Here she lowered her voice confidentially. " Holland scared Norman and me most to death one night. We were sitting on the rug in front of the fire, before the lamp was lighted, saying what would we do s'posen an Indian should come to the camp sometime, and try to scalp us, and just when we were so scared we didn't dare look around behind us, he rolled out from under the bed where he'd been hiding, and grabbed us by the hair, with the awfullest whoop, that made us feel as if we'd been dipped in ice-water. Why, we didn't stop yelling for half an hour. Norman had the nightmare that night. We never did find out how Joyce punished Holland, but what she did to him was plenty, for he hasn't scared us since, not yet, though you never know when he's going to.

" Joyce isn't afraid of anything on earth. You ought to hear about the way she played ghost once, when she was in France. And she just talked right up to the old monsieur who owned the Gate of the Giant Scissors, and told him what she thought of him."

"How old is this Joyce?" asked the tall young fellow whom his sister called Phil. "She sounds interesting, don't you think, Elsie?" he said, leaning over to help himself to a handful of candy.

Elsie nodded with a smile, and Mary hastened to give the desired information. "Oh, she's fifteen, going on sixteen, and she is interesting. She can paint the loveliest pictures you ever saw. She was going to be an artist until all this happened, and she had to leave school. Nobody but me knows how bad it made her feel to do that. I found her crying in the stable-loft when I went up to say good-bye to the black kitten, and she made me cross my heart and body I'd never tell, so mamma thinks that she doesn't mind it at all.

"Things have gone wrong at our house ever since I had the mumps," she began again, when she had slowly crunched two burnt almonds. "Holland sprained his wrist and mamma nearly died with pneumonia and Norman upset the clothes-horse on the stove and burnt up a whole week's ironing. And after that Jack had both ears frosted in a blizzard, and Bob, our darling little fox-terrier that Joyce brought from Kentucky, was poisoned."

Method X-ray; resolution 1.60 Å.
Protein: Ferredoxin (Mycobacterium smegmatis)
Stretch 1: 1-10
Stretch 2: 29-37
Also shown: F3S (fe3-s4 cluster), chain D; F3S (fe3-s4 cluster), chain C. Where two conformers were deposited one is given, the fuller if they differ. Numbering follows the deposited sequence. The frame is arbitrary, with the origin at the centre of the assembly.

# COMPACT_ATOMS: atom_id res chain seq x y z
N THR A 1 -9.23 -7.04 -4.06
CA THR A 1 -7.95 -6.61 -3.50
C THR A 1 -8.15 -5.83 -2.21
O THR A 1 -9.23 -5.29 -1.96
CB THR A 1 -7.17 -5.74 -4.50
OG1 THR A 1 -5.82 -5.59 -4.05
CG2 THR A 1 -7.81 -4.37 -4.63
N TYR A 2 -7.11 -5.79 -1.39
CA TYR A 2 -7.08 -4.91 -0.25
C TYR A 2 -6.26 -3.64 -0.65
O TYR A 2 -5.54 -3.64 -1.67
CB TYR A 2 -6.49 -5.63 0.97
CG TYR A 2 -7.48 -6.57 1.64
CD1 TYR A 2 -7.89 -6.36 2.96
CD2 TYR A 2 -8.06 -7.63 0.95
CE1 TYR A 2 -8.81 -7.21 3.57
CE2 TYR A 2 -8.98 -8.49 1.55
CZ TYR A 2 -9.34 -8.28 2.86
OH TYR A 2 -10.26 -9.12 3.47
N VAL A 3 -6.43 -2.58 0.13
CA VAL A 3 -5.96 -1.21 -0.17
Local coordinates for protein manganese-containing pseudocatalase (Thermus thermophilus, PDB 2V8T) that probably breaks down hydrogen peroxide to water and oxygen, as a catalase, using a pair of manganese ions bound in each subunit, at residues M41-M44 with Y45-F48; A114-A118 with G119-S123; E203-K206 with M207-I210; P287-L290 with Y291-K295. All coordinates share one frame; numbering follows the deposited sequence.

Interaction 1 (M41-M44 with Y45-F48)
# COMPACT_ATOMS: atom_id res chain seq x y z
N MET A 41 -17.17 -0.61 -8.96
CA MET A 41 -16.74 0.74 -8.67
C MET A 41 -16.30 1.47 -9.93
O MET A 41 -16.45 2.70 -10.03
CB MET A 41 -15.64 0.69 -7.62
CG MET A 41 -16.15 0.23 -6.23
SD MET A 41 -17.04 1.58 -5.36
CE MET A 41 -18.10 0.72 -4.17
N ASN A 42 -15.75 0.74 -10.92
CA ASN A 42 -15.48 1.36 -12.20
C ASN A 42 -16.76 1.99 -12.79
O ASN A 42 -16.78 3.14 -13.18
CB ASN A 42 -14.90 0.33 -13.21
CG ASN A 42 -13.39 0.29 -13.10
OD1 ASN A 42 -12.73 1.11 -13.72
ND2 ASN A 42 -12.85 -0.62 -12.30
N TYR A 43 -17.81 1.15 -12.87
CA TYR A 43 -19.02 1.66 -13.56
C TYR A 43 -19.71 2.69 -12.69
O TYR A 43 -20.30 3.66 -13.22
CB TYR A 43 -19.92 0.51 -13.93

"That was a list of misfortunes," exclaimed Phil, sympathetically, "enough to discourage anybody."

"Oh, at our house we never get discouraged to stay," answered Mary. "Of course we feel that way at first, but Joyce always says 'Remember the Vicar,' and then we stiffen."

"The vicar," echoed Phil, much puzzled.

"Yes, the Vicar of Wakefield, you know. Don't you remember what bad luck they all had, about the green spectacles and everything, and he said, 'Let us be inflexible and fortune will at last change in our favour!'"

"Was there ever anything funnier!" exclaimed Phil, in an aside, as this bit of wisdom was rotted out with such a dramatic toss of the head, that the big blue bows on the little blond braids bobbed wildly. "The idea of a child like that reading the 'Vicar of Wakefield.'"

"Oh, I didn't read him myself," answered Mary, eager to be entirely truthful. "Joyce read it aloud to all the family last winter, and since then we've all tried to do as the Vicar did, be inflexible when troubles come. Even Norman knows that if you'll swallow your sobs and stiffen when you bump your head, or anything, that it doesn't hurt half so bad as when you just let loose and howl."